With the muddy weather and her stupid waitressing job, London wasn’t as much fun as she’d imagined. Why, the customers never even looked at her! Back home she’d be cozily gossiping over the counter. Here was that cute fellow again: she bet she could wake him up!
Tea, coffee, hot chocolate, or an erotic massage?
He looked up, startled.
Just kidding, she smiled. We do have delicious muffins…
He blushed. I’ll … I’ll have some of those, then. And some tea.
Thanks. He smiled shyly as she put down his steaming cup. I’m… hmm, I’m Patrick. What… What’s your name?
* * *
The 100 word challenge for grown-ups at Julia’s Place: …tea, coffee, hot chocolate or…
The heat! Hunting for rare plants was one thing. Doing it in tropical temperatures was quite another. He was simply melting!
He wasn’t even sure they’d understood the directions properly. School Portuguese only went so far in the Brazilian interior. And had that man really understood what they were looking for? Or had he just taken pity on their hopeful expressions? Brazilians wanted to help! Whether or not they understood you…
Whatever Steph said: there was the river, he was taking a dip. He stripped quickly, before she was close enough to protest.
Gerald clearly hadn’t understood the warning.
The 100 word challenge for grown-ups, at Julia’s Place: Heat.
Photos taken in the Jardim Botânico of São Paulo. Orchids, I think. If you know what kind, please let me know. Thanks!
I inched forward, holding my breath. Don’t look, don’t look. My eyes flickered downward, and I gave a little lurch. I was falling.
Get a grip! a little voice inside me growled. People are staring! I closed my eyes and breathed deeply. Everything’s fine, the voice breathed.
After a while the idiocy struck me of standing by one of the most spectacular sights of the world – with my eyes screwed shut. Come on, the little voice coaxed. With an effort I opened my eyes: first one, then the other. I looked at the cliffs opposite. Breathtaking.
Some people go to endless trouble preparing for a job interview. I say, get there early, and take a quick look round. It’s what I did this morning. I went inside and quickly looked over the instruments to see how they worked. When I put them away, I thought I could field any questions likely to come up. Now for a cup of tea and a nice chat.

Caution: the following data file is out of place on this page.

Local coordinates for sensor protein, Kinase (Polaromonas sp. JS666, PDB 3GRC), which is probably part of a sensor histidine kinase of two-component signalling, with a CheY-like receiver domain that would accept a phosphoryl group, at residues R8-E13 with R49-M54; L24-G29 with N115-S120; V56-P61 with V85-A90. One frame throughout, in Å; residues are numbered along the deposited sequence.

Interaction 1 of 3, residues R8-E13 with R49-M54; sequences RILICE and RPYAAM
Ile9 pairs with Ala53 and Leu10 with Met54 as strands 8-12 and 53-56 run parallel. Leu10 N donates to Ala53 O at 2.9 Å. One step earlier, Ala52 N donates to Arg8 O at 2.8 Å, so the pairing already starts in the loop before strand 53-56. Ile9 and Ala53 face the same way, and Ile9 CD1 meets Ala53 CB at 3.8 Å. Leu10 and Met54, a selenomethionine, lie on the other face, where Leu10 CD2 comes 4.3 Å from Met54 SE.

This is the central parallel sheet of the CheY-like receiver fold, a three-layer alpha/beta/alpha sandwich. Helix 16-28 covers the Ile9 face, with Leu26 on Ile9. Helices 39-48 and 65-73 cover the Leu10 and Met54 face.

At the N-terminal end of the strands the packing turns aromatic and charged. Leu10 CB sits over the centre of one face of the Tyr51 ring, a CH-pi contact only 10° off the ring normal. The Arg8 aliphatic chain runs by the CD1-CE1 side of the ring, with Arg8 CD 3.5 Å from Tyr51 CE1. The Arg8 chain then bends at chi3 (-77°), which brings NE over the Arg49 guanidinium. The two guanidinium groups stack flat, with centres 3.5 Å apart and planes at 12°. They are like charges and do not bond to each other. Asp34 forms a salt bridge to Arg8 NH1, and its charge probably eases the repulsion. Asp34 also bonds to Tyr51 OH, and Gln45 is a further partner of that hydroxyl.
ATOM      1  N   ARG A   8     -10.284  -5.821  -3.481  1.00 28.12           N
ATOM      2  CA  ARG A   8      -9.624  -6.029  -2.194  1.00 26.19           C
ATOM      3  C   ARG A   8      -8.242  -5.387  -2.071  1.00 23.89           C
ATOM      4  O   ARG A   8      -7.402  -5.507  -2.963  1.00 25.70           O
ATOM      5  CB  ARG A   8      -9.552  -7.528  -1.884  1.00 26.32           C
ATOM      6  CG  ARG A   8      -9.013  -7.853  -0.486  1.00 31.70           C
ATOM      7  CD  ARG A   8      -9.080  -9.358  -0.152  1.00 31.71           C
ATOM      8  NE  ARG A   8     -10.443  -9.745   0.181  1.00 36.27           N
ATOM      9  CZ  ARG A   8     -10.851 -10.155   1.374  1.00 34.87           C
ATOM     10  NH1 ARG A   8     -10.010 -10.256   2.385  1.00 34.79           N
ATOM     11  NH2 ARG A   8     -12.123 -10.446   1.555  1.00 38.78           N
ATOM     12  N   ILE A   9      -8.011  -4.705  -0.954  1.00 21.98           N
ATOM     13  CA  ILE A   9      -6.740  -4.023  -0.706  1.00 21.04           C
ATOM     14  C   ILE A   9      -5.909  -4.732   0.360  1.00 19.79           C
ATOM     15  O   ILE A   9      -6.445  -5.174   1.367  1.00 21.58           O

What a total waste of a perfectly good morning! I didn’t even get the job. Next time, I’m not applying as a neuro-surgeon. I think I’m better suited for a managerial position…
* * *
This week’s 100-word-challenge at Julia’s Place: …they worked when I put them away…
When I was young I thought a lot about life, truth, what is right, and what is good. I was confident that, with time, I would know more. Now my eyesight is fading, and it seems that the answers are further away than ever. Indeed, I’m no longer sure these questions have an answer at all.
As if reality is receding into the mists, leaving more and more grey areas. I wonder whether you become less and less sure of your ground, until you are swallowed by the mists of uncertainty?
Project winds can be gusty, especially in I.T., but this was really something else. We had been buffeted to and fro all year by changing requirements, priorities, and resources – but this? Major design changes in complex accounting software, just weeks before go-live? At the end of User Acceptance Testing?
It was quite a serious meeting, and I really tried not to laugh, but I simply couldn’t help it. Then, of course, half the team went into hysterics. It was Eric’s fault, really, for keeping a straight face when he asked:
Er, were you planning to do any actual testing before go-live?
* * *
This week’s 100-wcgu: …I really tried not to laugh…
Any resemblance to real projects, live or dead, is purely coincidental inevitable.